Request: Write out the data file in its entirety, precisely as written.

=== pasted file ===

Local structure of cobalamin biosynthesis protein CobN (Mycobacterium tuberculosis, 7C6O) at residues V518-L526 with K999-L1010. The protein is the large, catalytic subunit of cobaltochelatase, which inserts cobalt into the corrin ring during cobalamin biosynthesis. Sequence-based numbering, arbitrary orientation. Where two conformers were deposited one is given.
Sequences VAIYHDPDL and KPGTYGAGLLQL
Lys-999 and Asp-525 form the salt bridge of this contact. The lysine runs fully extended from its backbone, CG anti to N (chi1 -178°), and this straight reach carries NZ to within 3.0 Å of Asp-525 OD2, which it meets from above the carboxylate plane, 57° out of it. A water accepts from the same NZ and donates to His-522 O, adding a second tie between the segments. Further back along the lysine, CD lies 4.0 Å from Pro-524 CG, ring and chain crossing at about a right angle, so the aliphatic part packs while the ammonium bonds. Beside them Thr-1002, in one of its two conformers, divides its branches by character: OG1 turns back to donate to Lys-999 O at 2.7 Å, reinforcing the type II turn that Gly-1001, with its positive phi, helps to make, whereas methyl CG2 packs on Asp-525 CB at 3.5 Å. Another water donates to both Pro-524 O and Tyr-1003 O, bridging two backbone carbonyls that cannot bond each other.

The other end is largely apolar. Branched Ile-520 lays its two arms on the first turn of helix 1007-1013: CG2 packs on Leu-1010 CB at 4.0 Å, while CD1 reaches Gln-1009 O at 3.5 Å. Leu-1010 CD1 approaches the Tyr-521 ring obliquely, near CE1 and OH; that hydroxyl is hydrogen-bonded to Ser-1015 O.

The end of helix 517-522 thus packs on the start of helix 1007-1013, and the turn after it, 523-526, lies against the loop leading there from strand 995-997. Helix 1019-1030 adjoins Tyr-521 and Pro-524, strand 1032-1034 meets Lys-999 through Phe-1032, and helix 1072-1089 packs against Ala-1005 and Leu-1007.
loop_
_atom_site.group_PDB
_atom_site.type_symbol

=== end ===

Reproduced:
Local structure of cobalamin biosynthesis protein CobN (Mycobacterium tuberculosis, 7C6O) at residues V518-L526 with K999-L1010. The protein is the large, catalytic subunit of cobaltochelatase, which inserts cobalt into the corrin ring during cobalamin biosynthesis. Sequence-based numbering, arbitrary orientation. Where two conformers were deposited one is given.
Sequences VAIYHDPDL and KPGTYGAGLLQL
Lys-999 and Asp-525 form the salt bridge of this contact. The lysine runs fully extended from its backbone, CG anti to N (chi1 -178°), and this straight reach carries NZ to within 3.0 Å of Asp-525 OD2, which it meets from above the carboxylate plane, 57° out of it. A water accepts from the same NZ and donates to His-522 O, adding a second tie between the segments. Further back along the lysine, CD lies 4.0 Å from Pro-524 CG, ring and chain crossing at about a right angle, so the aliphatic part packs while the ammonium bonds. Beside them Thr-1002, in one of its two conformers, divides its branches by character: OG1 turns back to donate to Lys-999 O at 2.7 Å, reinforcing the type II turn that Gly-1001, with its positive phi, helps to make, whereas methyl CG2 packs on Asp-525 CB at 3.5 Å. Another water donates to both Pro-524 O and Tyr-1003 O, bridging two backbone carbonyls that cannot bond each other.

The other end is largely apolar. Branched Ile-520 lays its two arms on the first turn of helix 1007-1013: CG2 packs on Leu-1010 CB at 4.0 Å, while CD1 reaches Gln-1009 O at 3.5 Å. Leu-1010 CD1 approaches the Tyr-521 ring obliquely, near CE1 and OH; that hydroxyl is hydrogen-bonded to Ser-1015 O.

The end of helix 517-522 thus packs on the start of helix 1007-1013, and the turn after it, 523-526, lies against the loop leading there from strand 995-997. Helix 1019-1030 adjoins Tyr-521 and Pro-524, strand 1032-1034 meets Lys-999 through Phe-1032, and helix 1072-1089 packs against Ala-1005 and Leu-1007.
loop_
_atom_site.group_PDB
_atom_site.type_symbol